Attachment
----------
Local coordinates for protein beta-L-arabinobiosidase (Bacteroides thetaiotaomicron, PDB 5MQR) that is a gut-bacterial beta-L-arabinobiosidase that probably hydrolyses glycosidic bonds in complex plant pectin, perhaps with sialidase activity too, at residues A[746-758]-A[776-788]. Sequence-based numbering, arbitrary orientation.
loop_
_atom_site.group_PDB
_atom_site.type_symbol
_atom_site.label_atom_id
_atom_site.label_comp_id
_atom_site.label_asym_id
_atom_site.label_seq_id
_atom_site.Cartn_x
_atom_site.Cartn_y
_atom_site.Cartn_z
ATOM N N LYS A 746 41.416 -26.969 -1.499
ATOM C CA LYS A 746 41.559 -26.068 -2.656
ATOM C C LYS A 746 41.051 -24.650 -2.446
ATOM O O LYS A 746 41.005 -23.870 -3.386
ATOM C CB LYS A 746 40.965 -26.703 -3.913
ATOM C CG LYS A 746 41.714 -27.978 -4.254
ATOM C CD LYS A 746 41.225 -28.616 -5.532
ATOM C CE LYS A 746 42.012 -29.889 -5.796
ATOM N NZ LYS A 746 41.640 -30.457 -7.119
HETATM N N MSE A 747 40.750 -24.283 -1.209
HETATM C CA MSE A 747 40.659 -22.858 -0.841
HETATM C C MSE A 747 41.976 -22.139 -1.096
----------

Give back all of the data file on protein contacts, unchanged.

Local coordinates for protein beta-L-arabinobiosidase (Bacteroides thetaiotaomicron, PDB 5MQR) that is a gut-bacterial beta-L-arabinobiosidase that probably hydrolyses glycosidic bonds in complex plant pectin, perhaps with sialidase activity too, at residues A[746-758]-A[776-788]. Sequence-based numbering, arbitrary orientation.
loop_
_atom_site.group_PDB
_atom_site.type_symbol
_atom_site.label_atom_id
_atom_site.label_comp_id
_atom_site.label_asym_id
_atom_site.label_seq_id
_atom_site.Cartn_x
_atom_site.Cartn_y
_atom_site.Cartn_z
ATOM N N LYS A 746 41.416 -26.969 -1.499
ATOM C CA LYS A 746 41.559 -26.068 -2.656
ATOM C C LYS A 746 41.051 -24.650 -2.446
ATOM O O LYS A 746 41.005 -23.870 -3.386
ATOM C CB LYS A 746 40.965 -26.703 -3.913
ATOM C CG LYS A 746 41.714 -27.978 -4.254
ATOM C CD LYS A 746 41.225 -28.616 -5.532
ATOM C CE LYS A 746 42.012 -29.889 -5.796
ATOM N NZ LYS A 746 41.640 -30.457 -7.119
HETATM N N MSE A 747 40.750 -24.283 -1.209
HETATM C CA MSE A 747 40.659 -22.858 -0.841
HETATM C C MSE A 747 41.976 -22.139 -1.096